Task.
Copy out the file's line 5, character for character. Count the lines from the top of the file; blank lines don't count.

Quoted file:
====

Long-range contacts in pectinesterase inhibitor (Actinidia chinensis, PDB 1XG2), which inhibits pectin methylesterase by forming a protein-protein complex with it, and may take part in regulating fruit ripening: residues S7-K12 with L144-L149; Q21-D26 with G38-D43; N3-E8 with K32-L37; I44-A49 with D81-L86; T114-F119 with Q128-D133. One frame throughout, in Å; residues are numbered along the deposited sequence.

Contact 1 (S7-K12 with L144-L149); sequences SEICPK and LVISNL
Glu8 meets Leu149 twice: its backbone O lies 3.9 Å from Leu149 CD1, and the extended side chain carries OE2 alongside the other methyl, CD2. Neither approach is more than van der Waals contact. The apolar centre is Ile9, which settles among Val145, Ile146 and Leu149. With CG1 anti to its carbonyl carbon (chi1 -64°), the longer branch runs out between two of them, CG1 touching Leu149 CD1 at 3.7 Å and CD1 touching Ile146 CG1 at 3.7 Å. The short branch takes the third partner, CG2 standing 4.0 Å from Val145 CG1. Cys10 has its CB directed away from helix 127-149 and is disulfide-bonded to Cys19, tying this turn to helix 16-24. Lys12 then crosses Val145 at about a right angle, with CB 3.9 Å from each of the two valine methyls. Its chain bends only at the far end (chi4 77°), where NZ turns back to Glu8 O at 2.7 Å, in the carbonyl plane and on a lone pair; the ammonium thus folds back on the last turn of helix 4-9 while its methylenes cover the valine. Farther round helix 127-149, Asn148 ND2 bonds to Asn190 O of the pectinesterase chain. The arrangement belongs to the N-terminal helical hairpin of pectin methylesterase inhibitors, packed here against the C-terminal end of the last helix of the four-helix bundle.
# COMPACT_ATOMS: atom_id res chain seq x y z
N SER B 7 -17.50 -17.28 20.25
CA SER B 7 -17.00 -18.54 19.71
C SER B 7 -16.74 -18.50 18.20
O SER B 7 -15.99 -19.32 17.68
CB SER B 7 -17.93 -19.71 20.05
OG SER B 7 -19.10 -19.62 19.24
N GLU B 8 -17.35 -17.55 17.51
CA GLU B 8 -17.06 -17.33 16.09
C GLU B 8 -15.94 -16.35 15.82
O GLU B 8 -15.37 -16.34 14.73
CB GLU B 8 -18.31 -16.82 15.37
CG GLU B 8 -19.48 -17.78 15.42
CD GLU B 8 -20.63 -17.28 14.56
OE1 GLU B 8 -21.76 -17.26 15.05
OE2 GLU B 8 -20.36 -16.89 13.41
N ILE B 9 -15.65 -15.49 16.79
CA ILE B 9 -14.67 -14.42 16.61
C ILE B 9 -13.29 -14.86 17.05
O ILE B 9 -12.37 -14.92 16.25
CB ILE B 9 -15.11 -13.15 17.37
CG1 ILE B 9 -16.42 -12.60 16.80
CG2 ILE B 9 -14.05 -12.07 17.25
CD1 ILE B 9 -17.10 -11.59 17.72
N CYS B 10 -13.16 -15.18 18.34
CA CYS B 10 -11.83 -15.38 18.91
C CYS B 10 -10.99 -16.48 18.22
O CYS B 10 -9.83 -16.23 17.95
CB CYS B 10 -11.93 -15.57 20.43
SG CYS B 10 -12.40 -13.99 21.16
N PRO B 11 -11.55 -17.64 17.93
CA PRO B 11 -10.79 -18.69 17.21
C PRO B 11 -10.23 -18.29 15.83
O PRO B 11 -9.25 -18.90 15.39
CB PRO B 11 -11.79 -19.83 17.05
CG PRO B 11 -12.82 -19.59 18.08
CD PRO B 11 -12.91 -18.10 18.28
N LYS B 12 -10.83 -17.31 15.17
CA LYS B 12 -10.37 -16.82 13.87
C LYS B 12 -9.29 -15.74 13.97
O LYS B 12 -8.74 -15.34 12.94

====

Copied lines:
N SER B 7 -17.50 -17.28 20.25